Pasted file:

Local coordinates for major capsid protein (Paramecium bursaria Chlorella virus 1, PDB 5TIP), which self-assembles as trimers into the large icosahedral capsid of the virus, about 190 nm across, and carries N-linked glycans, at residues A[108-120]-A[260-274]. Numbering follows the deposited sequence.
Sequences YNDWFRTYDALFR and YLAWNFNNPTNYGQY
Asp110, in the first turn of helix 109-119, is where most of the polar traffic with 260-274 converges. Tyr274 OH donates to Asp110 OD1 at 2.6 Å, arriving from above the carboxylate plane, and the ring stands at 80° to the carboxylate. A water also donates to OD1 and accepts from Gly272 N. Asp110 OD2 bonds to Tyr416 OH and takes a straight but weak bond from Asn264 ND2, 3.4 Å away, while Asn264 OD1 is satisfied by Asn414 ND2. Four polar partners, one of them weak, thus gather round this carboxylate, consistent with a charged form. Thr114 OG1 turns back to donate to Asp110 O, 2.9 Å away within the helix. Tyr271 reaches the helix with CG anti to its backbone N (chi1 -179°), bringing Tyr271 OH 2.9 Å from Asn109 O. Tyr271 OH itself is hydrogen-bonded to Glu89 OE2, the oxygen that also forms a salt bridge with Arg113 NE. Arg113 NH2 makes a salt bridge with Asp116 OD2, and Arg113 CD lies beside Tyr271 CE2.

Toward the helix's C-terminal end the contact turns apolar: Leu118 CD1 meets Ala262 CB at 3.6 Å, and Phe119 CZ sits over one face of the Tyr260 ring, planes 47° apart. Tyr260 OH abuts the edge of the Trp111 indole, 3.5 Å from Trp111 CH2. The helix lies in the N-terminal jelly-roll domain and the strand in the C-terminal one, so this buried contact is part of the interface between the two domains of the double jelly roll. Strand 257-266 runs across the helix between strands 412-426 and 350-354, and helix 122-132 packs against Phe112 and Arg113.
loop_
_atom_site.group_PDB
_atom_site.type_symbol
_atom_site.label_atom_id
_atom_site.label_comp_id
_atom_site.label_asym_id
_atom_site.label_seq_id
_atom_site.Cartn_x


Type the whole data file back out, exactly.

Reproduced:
Local coordinates for major capsid protein (Paramecium bursaria Chlorella virus 1, PDB 5TIP), which self-assembles as trimers into the large icosahedral capsid of the virus, about 190 nm across, and carries N-linked glycans, at residues A[108-120]-A[260-274]. Numbering follows the deposited sequence.
Sequences YNDWFRTYDALFR and YLAWNFNNPTNYGQY
Asp110, in the first turn of helix 109-119, is where most of the polar traffic with 260-274 converges. Tyr274 OH donates to Asp110 OD1 at 2.6 Å, arriving from above the carboxylate plane, and the ring stands at 80° to the carboxylate. A water also donates to OD1 and accepts from Gly272 N. Asp110 OD2 bonds to Tyr416 OH and takes a straight but weak bond from Asn264 ND2, 3.4 Å away, while Asn264 OD1 is satisfied by Asn414 ND2. Four polar partners, one of them weak, thus gather round this carboxylate, consistent with a charged form. Thr114 OG1 turns back to donate to Asp110 O, 2.9 Å away within the helix. Tyr271 reaches the helix with CG anti to its backbone N (chi1 -179°), bringing Tyr271 OH 2.9 Å from Asn109 O. Tyr271 OH itself is hydrogen-bonded to Glu89 OE2, the oxygen that also forms a salt bridge with Arg113 NE. Arg113 NH2 makes a salt bridge with Asp116 OD2, and Arg113 CD lies beside Tyr271 CE2.

Toward the helix's C-terminal end the contact turns apolar: Leu118 CD1 meets Ala262 CB at 3.6 Å, and Phe119 CZ sits over one face of the Tyr260 ring, planes 47° apart. Tyr260 OH abuts the edge of the Trp111 indole, 3.5 Å from Trp111 CH2. The helix lies in the N-terminal jelly-roll domain and the strand in the C-terminal one, so this buried contact is part of the interface between the two domains of the double jelly roll. Strand 257-266 runs across the helix between strands 412-426 and 350-354, and helix 122-132 packs against Phe112 and Arg113.
loop_
_atom_site.group_PDB
_atom_site.type_symbol
_atom_site.label_atom_id
_atom_site.label_comp_id
_atom_site.label_asym_id
_atom_site.label_seq_id
_atom_site.Cartn_x